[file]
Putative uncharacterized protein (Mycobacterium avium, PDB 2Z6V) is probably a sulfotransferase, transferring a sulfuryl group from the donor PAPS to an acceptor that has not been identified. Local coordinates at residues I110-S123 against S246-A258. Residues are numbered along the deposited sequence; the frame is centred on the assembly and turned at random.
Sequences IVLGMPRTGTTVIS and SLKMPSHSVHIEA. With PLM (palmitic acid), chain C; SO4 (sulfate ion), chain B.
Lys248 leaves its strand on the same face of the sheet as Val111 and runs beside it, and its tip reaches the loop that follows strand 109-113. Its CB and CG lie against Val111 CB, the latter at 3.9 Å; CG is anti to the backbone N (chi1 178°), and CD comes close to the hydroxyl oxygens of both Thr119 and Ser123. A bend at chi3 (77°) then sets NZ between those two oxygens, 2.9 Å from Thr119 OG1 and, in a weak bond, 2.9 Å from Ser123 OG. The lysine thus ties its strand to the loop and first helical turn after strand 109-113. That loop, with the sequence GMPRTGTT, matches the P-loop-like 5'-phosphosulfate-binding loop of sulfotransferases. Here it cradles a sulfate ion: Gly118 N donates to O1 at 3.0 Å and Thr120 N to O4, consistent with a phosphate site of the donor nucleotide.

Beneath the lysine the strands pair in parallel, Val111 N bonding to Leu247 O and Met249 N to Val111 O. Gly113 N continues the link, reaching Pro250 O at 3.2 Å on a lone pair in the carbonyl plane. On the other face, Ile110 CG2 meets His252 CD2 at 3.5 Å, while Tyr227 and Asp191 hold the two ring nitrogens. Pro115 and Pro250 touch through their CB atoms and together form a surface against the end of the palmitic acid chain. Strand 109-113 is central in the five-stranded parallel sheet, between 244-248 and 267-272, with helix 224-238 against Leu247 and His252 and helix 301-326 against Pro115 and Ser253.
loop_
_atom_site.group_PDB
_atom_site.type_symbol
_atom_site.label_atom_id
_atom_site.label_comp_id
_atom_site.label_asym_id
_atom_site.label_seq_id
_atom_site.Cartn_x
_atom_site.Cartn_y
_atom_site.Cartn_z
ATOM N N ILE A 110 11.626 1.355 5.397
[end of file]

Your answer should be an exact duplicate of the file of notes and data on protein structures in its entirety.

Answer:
Putative uncharacterized protein (Mycobacterium avium, PDB 2Z6V) is probably a sulfotransferase, transferring a sulfuryl group from the donor PAPS to an acceptor that has not been identified. Local coordinates at residues I110-S123 against S246-A258. Residues are numbered along the deposited sequence; the frame is centred on the assembly and turned at random.
Sequences IVLGMPRTGTTVIS and SLKMPSHSVHIEA. With PLM (palmitic acid), chain C; SO4 (sulfate ion), chain B.
Lys248 leaves its strand on the same face of the sheet as Val111 and runs beside it, and its tip reaches the loop that follows strand 109-113. Its CB and CG lie against Val111 CB, the latter at 3.9 Å; CG is anti to the backbone N (chi1 178°), and CD comes close to the hydroxyl oxygens of both Thr119 and Ser123. A bend at chi3 (77°) then sets NZ between those two oxygens, 2.9 Å from Thr119 OG1 and, in a weak bond, 2.9 Å from Ser123 OG. The lysine thus ties its strand to the loop and first helical turn after strand 109-113. That loop, with the sequence GMPRTGTT, matches the P-loop-like 5'-phosphosulfate-binding loop of sulfotransferases. Here it cradles a sulfate ion: Gly118 N donates to O1 at 3.0 Å and Thr120 N to O4, consistent with a phosphate site of the donor nucleotide.

Beneath the lysine the strands pair in parallel, Val111 N bonding to Leu247 O and Met249 N to Val111 O. Gly113 N continues the link, reaching Pro250 O at 3.2 Å on a lone pair in the carbonyl plane. On the other face, Ile110 CG2 meets His252 CD2 at 3.5 Å, while Tyr227 and Asp191 hold the two ring nitrogens. Pro115 and Pro250 touch through their CB atoms and together form a surface against the end of the palmitic acid chain. Strand 109-113 is central in the five-stranded parallel sheet, between 244-248 and 267-272, with helix 224-238 against Leu247 and His252 and helix 301-326 against Pro115 and Ser253.
loop_
_atom_site.group_PDB
_atom_site.type_symbol
_atom_site.label_atom_id
_atom_site.label_comp_id
_atom_site.label_asym_id
_atom_site.label_seq_id
_atom_site.Cartn_x
_atom_site.Cartn_y
_atom_site.Cartn_z
ATOM N N ILE A 110 11.626 1.355 5.397